Police have recovered one of two artifacts stolen from the Montreal Museum of Fine Arts in 2011.

The recovered item was a small Persian bas-relief carving dating to the 5th Century BCE worth $1.2 million.

Police say they found in Edmonton, Alberta and have arrested the man who bought the item.

"The artifact was found in a home and the person purchased it for a value that is really inferior to the value of the artifact," said Joyce Kemp of the Surete du Quebec.

She could not say how much the item was sold for, nor would she identify who the man was.

"It might interfere with the investigation," said Kemp.

Item was bought for $1,400

However CTV News has learned the man charged with buying the item is Simon Metke, 33, of Edmonton.

Metke said he had no idea the item was stolen, and no idea it was worth more than a million dollars.

"This other guy had to pay his child support you know and pay his rent. He edged me on that it was worth a bunch more. I don't think he knew it was worth $1.2 million dollars either," said Metke.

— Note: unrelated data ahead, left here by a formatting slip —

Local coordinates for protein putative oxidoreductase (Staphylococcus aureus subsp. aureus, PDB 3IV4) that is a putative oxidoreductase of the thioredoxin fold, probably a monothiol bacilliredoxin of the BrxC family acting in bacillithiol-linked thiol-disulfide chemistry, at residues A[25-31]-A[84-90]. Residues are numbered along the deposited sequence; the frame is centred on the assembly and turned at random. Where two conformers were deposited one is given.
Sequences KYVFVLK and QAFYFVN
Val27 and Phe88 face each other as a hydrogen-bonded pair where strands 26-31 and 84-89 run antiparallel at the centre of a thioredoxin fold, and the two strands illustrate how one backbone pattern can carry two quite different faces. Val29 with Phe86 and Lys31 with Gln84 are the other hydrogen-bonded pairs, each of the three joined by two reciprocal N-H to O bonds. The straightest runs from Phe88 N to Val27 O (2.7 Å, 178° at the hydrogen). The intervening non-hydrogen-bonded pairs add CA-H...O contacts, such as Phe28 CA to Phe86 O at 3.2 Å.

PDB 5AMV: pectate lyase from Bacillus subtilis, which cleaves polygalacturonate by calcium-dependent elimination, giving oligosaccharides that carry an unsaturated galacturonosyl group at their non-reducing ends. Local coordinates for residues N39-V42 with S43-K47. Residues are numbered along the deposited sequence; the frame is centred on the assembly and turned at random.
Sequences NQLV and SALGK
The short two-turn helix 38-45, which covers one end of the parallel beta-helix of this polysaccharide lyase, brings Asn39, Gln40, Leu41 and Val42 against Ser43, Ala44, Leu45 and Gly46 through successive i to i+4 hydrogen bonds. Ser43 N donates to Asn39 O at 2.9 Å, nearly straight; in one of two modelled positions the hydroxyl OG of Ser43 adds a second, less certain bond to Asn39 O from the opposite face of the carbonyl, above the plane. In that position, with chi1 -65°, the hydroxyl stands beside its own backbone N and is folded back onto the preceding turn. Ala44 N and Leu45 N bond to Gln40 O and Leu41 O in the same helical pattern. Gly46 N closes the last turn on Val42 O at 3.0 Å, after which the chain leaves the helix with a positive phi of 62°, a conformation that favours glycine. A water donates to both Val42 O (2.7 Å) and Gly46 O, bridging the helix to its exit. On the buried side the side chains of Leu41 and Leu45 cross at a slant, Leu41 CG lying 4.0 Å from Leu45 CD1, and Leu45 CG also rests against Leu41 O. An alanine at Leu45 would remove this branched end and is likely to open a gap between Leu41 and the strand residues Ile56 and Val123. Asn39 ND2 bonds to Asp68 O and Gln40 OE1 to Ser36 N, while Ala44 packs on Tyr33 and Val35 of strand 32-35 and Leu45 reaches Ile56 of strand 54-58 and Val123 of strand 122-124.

Police raided Metke's home on Jan. 22, 2014 and he does not know why police only went public with the theft now.

Metke also said he bought the item for $1,400, believing it was a replica of a Mesopotamian artifact.

"I thought maybe bringing it to an antique roadshow sometime would have been kind of fun, or bringing it back to the Middle East and find out if somebody knew what this was or if it was real," Metke said.

Metke is scheduled to appear in court on Mar. 19.

Second item still missing

The second missing item is a bust from the era of the Roman Empire and is valued at $40,000.

The museum has long since collected insurance money for the theft, and AXA Art Insurance was, soon after the thefts, offering a reward to anyone who could locate the items or identify a man on surveillance video taking the items.

The supposed thief is still at large, but police say they have clues as to who he is.

Archeologist John Fossey believes the thief grabbed those two items simply because they were portable.

"They're small. They're easy to put in the bag. I think that's the common plot between the Roman head and our Persian guard," said Fossey.

Fossey was in Alberta when police recovered the first stolen item.

"It was a thrill, and I was there to bring it back from Edmonton to here -- and that is a day I'll never forget, travelling back in the plane with that in its box at my feet," said the retired Art History professor.